A Kemaleddin work doubtless presents an image overflowing with ideological connections. Only here his creativity also feeds his ideology. The transformation of his ideology into a school of architecture is essentially down to his creative talent and self-confidence, if also fed by his industriousness and organisational expertise or teaching skill/teaching discipline. His life was already over when he ascertained the eventuality of this confidence being shaken. His architecture was a tale that prevented the hero from experiencing a tragic end, from an untimely death.

Restorer with principlesEdit

On 27 Rebi-ül ahir 1327/18 May 1909, he was appointed head of architecture at the Imperial Ministry of Foundations. The possibility of designing and bringing to fruition new building projects is an irresistible passion for an architect, but running maintenance and restoration works on historical buildings, the basic and traditional function of the Ministry, was also a very special learning opportunity. Kemalettin took the intelligent approach of evaluating the two fields together and allowing each to foster the other. Restoration was an opportunity for productivity in which he drew on and applied information that was the source for the experimentation that differentiates architectural language.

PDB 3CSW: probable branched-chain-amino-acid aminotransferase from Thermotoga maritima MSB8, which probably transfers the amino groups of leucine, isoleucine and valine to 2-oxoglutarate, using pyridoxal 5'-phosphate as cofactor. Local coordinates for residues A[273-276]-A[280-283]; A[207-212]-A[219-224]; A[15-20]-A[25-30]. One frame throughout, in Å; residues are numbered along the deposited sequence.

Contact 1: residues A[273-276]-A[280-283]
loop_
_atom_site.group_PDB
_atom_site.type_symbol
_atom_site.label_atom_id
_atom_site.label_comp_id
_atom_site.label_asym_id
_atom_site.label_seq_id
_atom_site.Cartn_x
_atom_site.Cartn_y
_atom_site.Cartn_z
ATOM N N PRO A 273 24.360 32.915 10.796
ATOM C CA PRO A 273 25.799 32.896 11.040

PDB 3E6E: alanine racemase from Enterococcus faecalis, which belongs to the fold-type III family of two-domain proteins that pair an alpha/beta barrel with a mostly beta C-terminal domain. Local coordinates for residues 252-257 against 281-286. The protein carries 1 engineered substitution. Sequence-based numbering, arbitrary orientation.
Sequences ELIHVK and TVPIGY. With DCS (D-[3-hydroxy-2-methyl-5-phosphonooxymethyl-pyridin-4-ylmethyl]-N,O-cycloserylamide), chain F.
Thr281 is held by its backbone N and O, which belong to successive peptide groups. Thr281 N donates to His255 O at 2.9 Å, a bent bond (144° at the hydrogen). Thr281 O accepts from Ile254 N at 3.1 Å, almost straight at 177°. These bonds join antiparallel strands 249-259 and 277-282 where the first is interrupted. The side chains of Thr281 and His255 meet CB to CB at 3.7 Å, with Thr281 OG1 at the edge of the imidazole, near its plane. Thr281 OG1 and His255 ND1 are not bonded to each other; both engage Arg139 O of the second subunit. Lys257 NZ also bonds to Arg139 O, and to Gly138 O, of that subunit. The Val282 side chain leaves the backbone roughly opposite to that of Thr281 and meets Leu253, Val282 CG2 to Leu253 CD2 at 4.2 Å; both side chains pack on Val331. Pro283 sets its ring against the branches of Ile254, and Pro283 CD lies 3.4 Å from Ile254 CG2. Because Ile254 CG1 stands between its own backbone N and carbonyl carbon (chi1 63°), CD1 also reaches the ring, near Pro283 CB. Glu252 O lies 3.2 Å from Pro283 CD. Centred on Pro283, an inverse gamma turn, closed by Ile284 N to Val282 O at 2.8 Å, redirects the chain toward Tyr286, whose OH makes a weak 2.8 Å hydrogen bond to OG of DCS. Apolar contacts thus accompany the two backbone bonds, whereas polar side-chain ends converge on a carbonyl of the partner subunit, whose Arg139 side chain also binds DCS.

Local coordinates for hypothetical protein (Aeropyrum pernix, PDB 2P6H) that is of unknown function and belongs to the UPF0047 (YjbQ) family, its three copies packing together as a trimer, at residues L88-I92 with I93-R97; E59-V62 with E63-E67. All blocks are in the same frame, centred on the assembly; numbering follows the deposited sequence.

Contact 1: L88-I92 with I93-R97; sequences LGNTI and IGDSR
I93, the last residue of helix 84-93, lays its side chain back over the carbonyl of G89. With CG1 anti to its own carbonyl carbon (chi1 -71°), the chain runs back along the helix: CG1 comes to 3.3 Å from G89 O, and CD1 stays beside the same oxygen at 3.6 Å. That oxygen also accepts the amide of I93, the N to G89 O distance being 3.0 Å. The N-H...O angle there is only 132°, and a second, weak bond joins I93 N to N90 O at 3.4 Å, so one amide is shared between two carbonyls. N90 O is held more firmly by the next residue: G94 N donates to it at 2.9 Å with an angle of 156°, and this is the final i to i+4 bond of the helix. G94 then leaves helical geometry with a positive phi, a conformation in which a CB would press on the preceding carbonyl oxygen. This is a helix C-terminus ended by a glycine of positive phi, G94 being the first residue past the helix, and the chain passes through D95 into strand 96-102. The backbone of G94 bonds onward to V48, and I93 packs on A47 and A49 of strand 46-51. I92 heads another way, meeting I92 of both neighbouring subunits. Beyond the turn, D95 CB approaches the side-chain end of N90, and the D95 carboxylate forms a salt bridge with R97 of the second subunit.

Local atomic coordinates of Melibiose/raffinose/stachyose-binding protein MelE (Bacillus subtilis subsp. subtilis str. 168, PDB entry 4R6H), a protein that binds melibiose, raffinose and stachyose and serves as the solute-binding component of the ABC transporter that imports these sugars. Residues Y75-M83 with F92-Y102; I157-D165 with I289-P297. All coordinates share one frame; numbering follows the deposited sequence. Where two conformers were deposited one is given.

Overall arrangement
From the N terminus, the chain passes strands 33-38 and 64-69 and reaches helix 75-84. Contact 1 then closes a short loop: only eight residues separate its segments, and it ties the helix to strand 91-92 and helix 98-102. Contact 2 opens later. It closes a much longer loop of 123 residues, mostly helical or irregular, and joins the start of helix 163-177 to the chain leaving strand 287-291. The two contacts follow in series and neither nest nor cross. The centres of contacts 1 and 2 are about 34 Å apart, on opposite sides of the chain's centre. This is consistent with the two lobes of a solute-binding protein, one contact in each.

Whilst perceiving restoration as a method of interpreting traditional architecture and making the linguistic infrastructure for its renewal, he attempted to manage and give direction to a field whose principles were as yet not clearly defined.

He knew that restoration was not an ordinary repairs job. He taught it.

He pioneered in the field by restoring a great number of Ottoman monumental structures employing for the first time a scientific approach.